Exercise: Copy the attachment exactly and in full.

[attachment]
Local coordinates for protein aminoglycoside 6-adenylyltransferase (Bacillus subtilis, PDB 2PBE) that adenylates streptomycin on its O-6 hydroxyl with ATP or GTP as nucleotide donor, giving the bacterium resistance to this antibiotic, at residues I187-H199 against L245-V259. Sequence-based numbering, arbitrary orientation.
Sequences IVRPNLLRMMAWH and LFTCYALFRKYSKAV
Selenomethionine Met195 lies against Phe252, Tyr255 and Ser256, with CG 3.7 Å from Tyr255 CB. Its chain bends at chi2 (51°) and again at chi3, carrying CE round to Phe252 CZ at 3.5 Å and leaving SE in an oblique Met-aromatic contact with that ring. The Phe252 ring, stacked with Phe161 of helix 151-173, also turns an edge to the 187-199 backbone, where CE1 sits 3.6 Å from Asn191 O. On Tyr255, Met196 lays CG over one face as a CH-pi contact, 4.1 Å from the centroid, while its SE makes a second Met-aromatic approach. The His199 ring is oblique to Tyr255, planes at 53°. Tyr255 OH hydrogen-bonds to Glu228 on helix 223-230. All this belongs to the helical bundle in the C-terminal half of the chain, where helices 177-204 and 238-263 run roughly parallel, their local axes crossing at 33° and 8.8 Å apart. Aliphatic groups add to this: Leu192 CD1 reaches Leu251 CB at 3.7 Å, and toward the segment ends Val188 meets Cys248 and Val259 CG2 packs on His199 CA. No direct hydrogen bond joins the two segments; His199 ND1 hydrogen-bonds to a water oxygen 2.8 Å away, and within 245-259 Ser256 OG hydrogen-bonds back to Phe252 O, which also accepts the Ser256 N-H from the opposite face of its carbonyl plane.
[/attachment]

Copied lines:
Local coordinates for protein aminoglycoside 6-adenylyltransferase (Bacillus subtilis, PDB 2PBE) that adenylates streptomycin on its O-6 hydroxyl with ATP or GTP as nucleotide donor, giving the bacterium resistance to this antibiotic, at residues I187-H199 against L245-V259. Sequence-based numbering, arbitrary orientation.
Sequences IVRPNLLRMMAWH and LFTCYALFRKYSKAV
Selenomethionine Met195 lies against Phe252, Tyr255 and Ser256, with CG 3.7 Å from Tyr255 CB. Its chain bends at chi2 (51°) and again at chi3, carrying CE round to Phe252 CZ at 3.5 Å and leaving SE in an oblique Met-aromatic contact with that ring. The Phe252 ring, stacked with Phe161 of helix 151-173, also turns an edge to the 187-199 backbone, where CE1 sits 3.6 Å from Asn191 O. On Tyr255, Met196 lays CG over one face as a CH-pi contact, 4.1 Å from the centroid, while its SE makes a second Met-aromatic approach. The His199 ring is oblique to Tyr255, planes at 53°. Tyr255 OH hydrogen-bonds to Glu228 on helix 223-230. All this belongs to the helical bundle in the C-terminal half of the chain, where helices 177-204 and 238-263 run roughly parallel, their local axes crossing at 33° and 8.8 Å apart. Aliphatic groups add to this: Leu192 CD1 reaches Leu251 CB at 3.7 Å, and toward the segment ends Val188 meets Cys248 and Val259 CG2 packs on His199 CA. No direct hydrogen bond joins the two segments; His199 ND1 hydrogen-bonds to a water oxygen 2.8 Å away, and within 245-259 Ser256 OG hydrogen-bonds back to Phe252 O, which also accepts the Ser256 N-H from the opposite face of its carbonyl plane.